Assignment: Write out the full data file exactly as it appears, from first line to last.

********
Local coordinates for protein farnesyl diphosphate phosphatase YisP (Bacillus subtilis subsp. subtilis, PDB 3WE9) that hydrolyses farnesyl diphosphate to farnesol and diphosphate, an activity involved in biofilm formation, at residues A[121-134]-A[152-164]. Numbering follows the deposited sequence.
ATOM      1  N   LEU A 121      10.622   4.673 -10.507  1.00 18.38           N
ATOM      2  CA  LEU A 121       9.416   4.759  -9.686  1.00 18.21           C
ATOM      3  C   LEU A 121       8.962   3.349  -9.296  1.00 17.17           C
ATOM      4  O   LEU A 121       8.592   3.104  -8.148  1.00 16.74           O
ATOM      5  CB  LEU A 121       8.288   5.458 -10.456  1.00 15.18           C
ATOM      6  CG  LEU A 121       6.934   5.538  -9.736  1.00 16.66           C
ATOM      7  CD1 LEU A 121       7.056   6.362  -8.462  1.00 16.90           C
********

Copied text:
Local coordinates for protein farnesyl diphosphate phosphatase YisP (Bacillus subtilis subsp. subtilis, PDB 3WE9) that hydrolyses farnesyl diphosphate to farnesol and diphosphate, an activity involved in biofilm formation, at residues A[121-134]-A[152-164]. Numbering follows the deposited sequence.
ATOM      1  N   LEU A 121      10.622   4.673 -10.507  1.00 18.38           N
ATOM      2  CA  LEU A 121       9.416   4.759  -9.686  1.00 18.21           C
ATOM      3  C   LEU A 121       8.962   3.349  -9.296  1.00 17.17           C
ATOM      4  O   LEU A 121       8.592   3.104  -8.148  1.00 16.74           O
ATOM      5  CB  LEU A 121       8.288   5.458 -10.456  1.00 15.18           C
ATOM      6  CG  LEU A 121       6.934   5.538  -9.736  1.00 16.66           C
ATOM      7  CD1 LEU A 121       7.056   6.362  -8.462  1.00 16.90           C